I also wouldn’t worry about a decline in the Church. As with the Protestant reformation, when Europe was losing massive number of Catholics, there was massive growth in the Americas. Today, every decline in the West has been compensated by growth in Africa and Asia. Cultural Catholicism and poor catechesis isn’t new to the Church (even among priests).

    As for your area, you can’t be discouraged. It’s actually an enormous opportunity. There’s an old saying among Evangelicals, Catholics make the best converts….they already love and trust God, all they need is the “Simple Gospel Message”. We need to learn from these sheep stealing Evangelicals. We must not abandon Cultural Catholics who don’t know any better to the wolves because we want to hide safe and warm and being smug that at least we’re not like those publican sinners.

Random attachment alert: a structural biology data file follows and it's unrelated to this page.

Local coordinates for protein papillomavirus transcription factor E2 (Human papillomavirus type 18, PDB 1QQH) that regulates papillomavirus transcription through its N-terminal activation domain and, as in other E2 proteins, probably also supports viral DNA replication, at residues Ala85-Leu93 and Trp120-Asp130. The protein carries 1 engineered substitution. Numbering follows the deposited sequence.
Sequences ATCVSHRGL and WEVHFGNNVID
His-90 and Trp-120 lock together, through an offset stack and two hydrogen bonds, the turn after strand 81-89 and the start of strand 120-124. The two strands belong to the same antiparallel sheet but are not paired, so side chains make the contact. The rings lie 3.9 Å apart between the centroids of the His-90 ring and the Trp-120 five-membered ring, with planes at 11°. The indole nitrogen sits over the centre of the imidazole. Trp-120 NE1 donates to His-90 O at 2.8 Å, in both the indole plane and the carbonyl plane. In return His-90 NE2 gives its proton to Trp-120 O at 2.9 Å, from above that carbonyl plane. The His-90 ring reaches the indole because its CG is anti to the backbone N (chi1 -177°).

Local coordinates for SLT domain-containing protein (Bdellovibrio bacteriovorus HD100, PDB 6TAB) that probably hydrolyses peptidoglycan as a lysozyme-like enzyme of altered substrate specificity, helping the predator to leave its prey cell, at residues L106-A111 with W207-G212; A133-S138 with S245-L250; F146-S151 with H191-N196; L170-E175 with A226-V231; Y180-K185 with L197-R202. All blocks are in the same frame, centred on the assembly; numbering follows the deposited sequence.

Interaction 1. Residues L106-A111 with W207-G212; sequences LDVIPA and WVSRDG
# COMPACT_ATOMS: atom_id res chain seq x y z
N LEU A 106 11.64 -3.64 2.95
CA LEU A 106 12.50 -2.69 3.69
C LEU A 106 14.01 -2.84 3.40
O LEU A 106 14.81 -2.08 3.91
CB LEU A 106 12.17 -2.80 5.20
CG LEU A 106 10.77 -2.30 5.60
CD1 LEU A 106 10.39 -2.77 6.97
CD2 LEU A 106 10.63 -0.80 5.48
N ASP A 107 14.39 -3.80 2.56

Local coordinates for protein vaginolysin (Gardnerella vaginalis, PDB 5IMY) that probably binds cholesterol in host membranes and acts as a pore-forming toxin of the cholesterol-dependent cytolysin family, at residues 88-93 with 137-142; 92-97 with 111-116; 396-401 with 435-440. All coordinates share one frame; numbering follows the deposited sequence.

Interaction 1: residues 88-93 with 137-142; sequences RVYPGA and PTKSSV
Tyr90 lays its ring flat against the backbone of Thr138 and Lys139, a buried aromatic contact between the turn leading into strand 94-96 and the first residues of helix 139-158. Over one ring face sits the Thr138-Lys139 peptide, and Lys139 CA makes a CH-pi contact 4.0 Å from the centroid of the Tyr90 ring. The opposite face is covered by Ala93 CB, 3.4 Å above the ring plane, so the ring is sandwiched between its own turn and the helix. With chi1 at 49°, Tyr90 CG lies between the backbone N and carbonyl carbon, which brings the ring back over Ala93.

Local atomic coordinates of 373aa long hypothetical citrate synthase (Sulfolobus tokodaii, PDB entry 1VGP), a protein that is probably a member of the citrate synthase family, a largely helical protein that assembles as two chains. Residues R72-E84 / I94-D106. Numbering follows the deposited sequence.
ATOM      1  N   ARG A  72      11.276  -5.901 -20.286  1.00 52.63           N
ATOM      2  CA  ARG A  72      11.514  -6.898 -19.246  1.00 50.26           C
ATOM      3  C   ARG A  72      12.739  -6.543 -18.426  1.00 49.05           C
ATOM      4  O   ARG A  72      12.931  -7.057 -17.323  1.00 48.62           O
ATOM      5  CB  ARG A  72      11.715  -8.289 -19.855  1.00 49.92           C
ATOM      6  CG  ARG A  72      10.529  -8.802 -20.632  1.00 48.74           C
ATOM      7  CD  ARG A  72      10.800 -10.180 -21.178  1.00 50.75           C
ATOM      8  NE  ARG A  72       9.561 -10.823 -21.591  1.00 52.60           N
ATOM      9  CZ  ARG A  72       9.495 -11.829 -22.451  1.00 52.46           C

There’s a great hunger in the world, especially among Cultural Catholics who have had their birthright stolen. How could we not offer them the nourishment they need?

  5. We are lucky to live in a parish that has a TLM available to us. Of course, this is most likely due to the fact that the SSPX has a chapel just down the road.

    There are a lot of young folks at the Ovus Ordo and the Latin mass in our parish, which is nice, and they have a decent college ministry for the two universities in town.

    The parish has been consolidated from 4 parishes in the last decade. They closed 2 of the smaller churches (they made the 2 closed ones oratories). This is what I see happening all over the country. It is not such a bad thing, if we have a smaller, stronger, more orthodox Church. I pray that this is what we get, and there seem to be signs of hope here and there.

  6. I’ve seen you say negative things about the architecture at St. Alberts in Austin before, which I found surprising because I LOVE the architecture of that church.